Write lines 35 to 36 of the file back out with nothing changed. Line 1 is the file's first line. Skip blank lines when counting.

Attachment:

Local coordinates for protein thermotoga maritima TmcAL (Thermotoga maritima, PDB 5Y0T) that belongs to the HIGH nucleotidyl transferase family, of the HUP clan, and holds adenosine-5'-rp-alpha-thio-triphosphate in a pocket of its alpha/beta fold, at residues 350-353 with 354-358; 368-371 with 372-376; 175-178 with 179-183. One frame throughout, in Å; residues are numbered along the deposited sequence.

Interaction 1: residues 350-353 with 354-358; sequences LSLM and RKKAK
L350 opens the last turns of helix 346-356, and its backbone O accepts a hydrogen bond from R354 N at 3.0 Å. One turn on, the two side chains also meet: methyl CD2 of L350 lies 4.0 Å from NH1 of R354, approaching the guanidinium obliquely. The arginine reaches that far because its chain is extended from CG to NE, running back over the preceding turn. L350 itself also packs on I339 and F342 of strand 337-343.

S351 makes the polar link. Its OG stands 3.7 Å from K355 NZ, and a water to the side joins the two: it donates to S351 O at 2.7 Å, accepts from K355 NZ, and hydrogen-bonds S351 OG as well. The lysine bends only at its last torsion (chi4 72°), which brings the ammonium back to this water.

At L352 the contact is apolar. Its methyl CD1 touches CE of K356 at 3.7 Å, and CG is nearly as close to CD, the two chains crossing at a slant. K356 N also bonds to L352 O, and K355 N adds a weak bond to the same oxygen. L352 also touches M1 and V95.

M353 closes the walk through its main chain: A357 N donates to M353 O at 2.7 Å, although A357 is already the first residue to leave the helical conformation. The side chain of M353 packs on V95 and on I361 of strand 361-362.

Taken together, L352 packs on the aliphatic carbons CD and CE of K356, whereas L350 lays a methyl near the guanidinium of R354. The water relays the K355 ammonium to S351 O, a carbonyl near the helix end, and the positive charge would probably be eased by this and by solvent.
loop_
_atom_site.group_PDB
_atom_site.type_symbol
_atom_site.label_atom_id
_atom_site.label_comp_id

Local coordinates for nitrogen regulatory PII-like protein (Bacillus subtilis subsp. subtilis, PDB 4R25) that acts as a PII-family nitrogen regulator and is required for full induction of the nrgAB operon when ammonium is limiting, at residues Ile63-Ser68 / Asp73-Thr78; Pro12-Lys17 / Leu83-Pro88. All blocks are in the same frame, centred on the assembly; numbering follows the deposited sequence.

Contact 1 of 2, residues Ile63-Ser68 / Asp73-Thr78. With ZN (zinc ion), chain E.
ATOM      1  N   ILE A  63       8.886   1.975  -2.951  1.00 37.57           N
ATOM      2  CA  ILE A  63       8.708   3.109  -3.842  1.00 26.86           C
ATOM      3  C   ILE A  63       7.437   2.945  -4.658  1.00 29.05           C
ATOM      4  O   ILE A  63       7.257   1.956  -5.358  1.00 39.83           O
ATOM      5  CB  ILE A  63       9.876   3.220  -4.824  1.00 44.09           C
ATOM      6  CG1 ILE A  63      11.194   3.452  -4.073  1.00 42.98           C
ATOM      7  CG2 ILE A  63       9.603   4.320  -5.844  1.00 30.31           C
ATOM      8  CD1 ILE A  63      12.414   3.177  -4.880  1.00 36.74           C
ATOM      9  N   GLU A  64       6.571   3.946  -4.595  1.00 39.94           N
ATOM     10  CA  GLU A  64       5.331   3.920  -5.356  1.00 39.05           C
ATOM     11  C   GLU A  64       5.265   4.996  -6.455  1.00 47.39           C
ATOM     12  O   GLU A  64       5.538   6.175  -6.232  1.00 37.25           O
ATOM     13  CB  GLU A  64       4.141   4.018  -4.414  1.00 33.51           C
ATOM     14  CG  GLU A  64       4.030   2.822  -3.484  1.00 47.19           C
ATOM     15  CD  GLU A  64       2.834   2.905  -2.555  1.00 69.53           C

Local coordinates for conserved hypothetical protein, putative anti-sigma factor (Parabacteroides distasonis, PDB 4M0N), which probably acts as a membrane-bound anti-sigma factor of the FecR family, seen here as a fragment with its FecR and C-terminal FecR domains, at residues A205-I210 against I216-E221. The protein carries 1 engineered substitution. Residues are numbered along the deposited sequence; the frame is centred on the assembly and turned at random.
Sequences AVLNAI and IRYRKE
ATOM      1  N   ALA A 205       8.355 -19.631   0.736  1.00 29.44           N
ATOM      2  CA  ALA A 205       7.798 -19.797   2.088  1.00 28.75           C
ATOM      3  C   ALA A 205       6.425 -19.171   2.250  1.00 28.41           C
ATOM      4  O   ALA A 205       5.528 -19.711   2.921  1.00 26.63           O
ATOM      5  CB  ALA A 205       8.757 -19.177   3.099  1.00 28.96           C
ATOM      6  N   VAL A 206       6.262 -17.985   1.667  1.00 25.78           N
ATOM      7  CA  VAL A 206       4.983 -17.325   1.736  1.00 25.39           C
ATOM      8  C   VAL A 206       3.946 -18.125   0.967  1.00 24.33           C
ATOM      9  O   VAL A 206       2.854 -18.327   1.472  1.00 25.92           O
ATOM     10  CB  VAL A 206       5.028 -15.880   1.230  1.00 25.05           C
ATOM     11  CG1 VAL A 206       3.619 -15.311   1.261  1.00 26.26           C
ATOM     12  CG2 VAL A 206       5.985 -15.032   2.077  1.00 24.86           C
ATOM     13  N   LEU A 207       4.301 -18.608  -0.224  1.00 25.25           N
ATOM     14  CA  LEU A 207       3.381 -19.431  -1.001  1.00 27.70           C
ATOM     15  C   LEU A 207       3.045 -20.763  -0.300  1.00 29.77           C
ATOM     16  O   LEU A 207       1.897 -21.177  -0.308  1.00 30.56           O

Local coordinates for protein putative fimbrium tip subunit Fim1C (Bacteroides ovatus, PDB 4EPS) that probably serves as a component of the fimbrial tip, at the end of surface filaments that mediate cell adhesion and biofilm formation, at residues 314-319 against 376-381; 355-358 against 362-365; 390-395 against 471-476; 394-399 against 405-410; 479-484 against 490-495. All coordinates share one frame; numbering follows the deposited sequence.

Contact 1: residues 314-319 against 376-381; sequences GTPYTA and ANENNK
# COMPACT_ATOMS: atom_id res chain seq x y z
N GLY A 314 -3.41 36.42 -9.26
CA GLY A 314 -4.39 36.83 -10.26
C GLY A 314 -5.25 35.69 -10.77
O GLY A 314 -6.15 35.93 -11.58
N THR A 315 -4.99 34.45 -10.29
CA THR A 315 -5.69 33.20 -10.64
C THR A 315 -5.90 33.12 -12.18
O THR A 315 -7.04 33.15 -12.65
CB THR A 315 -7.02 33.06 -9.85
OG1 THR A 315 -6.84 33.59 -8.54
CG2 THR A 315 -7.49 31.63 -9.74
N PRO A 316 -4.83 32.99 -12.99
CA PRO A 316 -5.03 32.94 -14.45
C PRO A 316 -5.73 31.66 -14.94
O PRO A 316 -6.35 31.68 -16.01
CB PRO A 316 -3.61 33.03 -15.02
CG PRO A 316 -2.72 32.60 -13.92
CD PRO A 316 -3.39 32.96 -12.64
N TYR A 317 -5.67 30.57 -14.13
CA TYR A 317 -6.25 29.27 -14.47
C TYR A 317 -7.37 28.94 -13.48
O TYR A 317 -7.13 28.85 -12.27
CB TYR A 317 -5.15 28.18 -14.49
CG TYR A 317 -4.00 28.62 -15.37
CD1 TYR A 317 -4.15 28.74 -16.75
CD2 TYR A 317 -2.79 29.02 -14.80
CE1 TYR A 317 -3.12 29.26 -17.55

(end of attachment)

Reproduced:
ATOM      4  O   ALA A 205       5.528 -19.711   2.921  1.00 26.63           O
ATOM      5  CB  ALA A 205       8.757 -19.177   3.099  1.00 28.96           C